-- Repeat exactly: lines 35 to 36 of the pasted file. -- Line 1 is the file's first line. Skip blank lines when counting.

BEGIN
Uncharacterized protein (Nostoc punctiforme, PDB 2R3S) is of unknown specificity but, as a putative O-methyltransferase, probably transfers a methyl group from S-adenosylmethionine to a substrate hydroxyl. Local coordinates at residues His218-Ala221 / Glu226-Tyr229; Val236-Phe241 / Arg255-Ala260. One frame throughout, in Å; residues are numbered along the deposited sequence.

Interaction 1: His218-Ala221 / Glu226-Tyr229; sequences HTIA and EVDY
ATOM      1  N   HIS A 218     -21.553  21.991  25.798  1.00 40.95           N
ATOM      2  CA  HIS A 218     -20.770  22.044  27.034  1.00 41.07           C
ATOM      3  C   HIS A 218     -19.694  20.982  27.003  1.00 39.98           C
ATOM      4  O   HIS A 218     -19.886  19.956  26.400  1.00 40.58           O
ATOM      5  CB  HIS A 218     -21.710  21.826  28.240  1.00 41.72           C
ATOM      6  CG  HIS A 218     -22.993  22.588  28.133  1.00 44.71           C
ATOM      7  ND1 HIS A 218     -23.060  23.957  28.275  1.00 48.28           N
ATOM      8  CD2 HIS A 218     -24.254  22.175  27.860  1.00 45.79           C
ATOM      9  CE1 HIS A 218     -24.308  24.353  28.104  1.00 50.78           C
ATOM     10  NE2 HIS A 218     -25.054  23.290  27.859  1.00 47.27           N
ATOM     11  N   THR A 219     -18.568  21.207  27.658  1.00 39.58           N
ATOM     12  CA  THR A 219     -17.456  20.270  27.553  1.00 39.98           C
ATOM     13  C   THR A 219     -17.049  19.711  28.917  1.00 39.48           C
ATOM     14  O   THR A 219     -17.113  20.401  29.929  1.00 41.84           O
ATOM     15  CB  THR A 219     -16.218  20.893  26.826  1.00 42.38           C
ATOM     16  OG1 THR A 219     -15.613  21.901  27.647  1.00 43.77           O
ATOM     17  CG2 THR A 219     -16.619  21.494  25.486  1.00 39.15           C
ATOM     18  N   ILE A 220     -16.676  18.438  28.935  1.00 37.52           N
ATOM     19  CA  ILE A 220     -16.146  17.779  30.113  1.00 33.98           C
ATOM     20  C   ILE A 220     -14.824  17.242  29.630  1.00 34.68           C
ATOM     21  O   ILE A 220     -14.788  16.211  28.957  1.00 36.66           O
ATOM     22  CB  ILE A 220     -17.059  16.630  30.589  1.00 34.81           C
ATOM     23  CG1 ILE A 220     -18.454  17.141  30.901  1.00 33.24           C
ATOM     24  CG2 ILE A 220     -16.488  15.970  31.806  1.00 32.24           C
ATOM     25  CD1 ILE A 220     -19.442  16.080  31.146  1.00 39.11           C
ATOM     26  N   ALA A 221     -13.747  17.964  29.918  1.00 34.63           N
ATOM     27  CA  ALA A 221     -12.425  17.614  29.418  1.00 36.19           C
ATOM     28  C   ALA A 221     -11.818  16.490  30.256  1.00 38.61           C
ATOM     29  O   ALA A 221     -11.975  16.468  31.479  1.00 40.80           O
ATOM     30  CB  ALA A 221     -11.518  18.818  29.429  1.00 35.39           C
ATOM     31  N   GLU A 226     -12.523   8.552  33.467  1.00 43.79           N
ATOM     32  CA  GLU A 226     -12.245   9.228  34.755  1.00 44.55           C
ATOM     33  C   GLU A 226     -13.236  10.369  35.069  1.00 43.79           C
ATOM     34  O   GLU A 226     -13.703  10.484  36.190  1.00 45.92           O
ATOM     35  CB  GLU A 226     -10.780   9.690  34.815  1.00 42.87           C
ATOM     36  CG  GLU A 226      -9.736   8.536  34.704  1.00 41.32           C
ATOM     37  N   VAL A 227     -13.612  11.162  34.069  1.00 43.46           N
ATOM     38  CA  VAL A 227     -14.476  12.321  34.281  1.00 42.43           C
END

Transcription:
ATOM     33  C   GLU A 226     -13.236  10.369  35.069  1.00 43.79           C
ATOM     34  O   GLU A 226     -13.703  10.484  36.190  1.00 45.92           O